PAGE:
The holiday season served me a nice slice of humble pie this year. A friend wanted to send some confidential information and my encryption tools were out of date. But as soon as I updated them, my firewall essentially fell over, complaining that the new application - one normally relegated to local file-based activities - was attempting numerous outbound connections. "0wn3d," as the kids would say, I pulled the plug and shut down to ponder the error of my ways.

"You've been had!"

Though it would not have prevented the incident, my first mistake, I decided, was not checking the digital signature of the downloaded binary instead of just the hash that showed the file was undamaged. I started digging to see what else might have been wrong with the software or on the system to trigger the activity connected with the software.

I found the real culprit in the system and recent changes, and had a short dialogue with the software's author. It seemed that either the application's code repository was breached or some resident malware already on my system targeted that specific software.

I rebooted the system to its alternate Linux partition, mounted the Windows C: drive, and had a look at the offending software and related data. (Those without a dual-boot setup could do the equivalent with a bootable security-focused Linux distribution - an excellent one that includes forensic tools is BackTrack, the Slackware-based union of the older WHAX and Auditor projects).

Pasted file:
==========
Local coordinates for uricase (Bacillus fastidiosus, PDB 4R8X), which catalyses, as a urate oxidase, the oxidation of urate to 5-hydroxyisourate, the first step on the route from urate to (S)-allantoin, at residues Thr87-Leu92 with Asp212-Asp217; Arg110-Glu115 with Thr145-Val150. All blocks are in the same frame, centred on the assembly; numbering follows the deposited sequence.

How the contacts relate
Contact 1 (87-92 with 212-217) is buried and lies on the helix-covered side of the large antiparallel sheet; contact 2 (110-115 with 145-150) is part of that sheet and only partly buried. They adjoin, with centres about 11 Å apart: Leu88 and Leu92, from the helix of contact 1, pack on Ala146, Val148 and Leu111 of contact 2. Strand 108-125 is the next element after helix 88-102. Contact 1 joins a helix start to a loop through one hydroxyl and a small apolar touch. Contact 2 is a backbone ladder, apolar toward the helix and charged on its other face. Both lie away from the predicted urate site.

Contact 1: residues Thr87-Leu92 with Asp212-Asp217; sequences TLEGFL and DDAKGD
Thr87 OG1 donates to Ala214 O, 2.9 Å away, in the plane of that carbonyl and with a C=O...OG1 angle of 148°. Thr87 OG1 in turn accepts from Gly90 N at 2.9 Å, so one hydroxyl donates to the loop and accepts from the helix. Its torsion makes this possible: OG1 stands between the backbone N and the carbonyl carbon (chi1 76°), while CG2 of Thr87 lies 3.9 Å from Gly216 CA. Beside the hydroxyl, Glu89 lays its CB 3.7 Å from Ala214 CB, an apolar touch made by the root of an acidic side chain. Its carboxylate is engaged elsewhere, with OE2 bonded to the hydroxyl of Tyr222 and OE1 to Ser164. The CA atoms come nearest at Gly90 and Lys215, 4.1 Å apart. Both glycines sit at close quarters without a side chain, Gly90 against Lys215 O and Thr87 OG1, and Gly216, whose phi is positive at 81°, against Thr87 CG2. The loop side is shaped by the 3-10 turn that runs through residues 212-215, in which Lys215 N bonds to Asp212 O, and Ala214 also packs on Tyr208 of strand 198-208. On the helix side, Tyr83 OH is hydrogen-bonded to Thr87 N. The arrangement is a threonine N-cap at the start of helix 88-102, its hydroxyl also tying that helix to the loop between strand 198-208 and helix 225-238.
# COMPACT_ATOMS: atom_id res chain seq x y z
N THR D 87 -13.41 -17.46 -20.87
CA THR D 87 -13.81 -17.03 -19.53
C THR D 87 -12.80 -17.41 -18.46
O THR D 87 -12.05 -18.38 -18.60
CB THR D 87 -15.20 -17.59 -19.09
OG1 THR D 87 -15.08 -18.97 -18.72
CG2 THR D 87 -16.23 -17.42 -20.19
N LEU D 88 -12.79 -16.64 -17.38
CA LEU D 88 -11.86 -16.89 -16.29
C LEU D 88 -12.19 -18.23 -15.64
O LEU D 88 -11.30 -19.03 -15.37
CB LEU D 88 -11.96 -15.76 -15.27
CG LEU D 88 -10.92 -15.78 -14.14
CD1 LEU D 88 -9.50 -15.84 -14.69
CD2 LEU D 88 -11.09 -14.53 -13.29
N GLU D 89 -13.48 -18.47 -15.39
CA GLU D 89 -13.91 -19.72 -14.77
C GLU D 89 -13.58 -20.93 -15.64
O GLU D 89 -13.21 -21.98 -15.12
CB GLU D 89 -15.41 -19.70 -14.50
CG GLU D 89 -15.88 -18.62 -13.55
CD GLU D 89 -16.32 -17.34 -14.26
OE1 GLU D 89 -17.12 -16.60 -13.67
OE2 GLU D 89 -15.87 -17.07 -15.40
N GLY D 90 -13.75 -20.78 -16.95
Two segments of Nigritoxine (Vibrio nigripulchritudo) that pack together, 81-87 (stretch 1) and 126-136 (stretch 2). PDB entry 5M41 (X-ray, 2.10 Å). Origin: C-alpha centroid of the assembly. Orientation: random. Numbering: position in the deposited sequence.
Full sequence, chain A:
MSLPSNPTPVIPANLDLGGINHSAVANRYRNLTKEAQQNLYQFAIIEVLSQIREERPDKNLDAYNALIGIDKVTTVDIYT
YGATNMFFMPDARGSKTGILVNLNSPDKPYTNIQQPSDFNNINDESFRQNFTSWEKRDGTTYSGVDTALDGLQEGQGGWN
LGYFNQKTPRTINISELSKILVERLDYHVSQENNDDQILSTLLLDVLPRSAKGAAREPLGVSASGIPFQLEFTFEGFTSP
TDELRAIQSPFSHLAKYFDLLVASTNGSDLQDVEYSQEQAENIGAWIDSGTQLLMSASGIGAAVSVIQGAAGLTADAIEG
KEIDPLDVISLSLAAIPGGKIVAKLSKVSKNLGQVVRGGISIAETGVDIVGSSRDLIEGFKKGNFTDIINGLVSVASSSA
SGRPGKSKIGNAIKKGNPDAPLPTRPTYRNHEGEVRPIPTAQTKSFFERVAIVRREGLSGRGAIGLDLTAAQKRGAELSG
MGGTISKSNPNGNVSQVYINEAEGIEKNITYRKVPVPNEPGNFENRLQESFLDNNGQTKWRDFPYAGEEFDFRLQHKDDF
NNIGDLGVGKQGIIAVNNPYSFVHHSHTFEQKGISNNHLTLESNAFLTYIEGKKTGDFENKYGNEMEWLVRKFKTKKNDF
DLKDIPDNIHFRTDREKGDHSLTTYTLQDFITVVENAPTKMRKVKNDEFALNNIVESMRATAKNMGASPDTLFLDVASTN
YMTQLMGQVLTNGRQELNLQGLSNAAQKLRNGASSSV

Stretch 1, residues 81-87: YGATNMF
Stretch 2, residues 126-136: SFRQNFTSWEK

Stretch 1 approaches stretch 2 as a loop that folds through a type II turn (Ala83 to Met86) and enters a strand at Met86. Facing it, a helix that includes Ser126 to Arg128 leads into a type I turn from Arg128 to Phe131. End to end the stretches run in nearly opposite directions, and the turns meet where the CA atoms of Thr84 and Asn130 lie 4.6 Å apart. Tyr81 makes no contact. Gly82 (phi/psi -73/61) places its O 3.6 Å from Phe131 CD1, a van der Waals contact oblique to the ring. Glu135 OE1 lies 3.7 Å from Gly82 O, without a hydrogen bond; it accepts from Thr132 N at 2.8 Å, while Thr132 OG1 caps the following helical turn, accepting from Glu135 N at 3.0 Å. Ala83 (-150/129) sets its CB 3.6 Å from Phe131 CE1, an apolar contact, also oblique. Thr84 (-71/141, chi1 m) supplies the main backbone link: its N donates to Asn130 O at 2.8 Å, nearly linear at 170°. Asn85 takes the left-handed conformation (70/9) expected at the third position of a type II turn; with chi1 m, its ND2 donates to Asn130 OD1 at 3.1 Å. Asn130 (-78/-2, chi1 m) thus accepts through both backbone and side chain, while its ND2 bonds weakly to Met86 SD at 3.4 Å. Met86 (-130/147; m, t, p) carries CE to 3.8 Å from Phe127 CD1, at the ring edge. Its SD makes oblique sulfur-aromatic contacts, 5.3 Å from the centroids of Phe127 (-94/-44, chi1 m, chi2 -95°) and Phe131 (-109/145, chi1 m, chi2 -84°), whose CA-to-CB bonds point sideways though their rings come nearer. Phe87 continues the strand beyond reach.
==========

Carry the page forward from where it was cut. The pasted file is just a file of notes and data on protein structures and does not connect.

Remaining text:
However, what I found was less than informative, since virtually every avenue led to potentially infected operating system components with little or no documentation - and no way to manually verify binaries without long and potentially licence-violating duplication or downloading of code.

Without more information regarding operating system components, I was out of luck. After poking at the damaged Windows system and looking at various pieces of dormant code and recent system changes, it became clear that the effect of a mixed open-source and closed-source system was to increase my risk.

Meanwhile, work called, and the philosophical aspects of this logic puzzle fell by the wayside. The path of least resistance was to blow off some of the dust in the Ubuntu partition, catch up with updates I'd deferred and get on with my life. Within a week, I decided to make it permanent: I'm done with Windows as a base operating system.

Cracked foundation, broken Windows

That's not to say that I'm jumping on an anti-Windows bandwagon - just recognising what a tool's good for and when to set it down.

Here's a non-digital example. The folks at Stanley Works make a multipurpose demolition tool called the "Fat Max Fubar" (allegedly the "Functional Utility Bar") that does the work of a half-dozen other tools. It feels good in your hand when you're being hostile to inanimate objects, but it's no good for installing a sink or hanging a picture - even if it does make a decent framing hammer.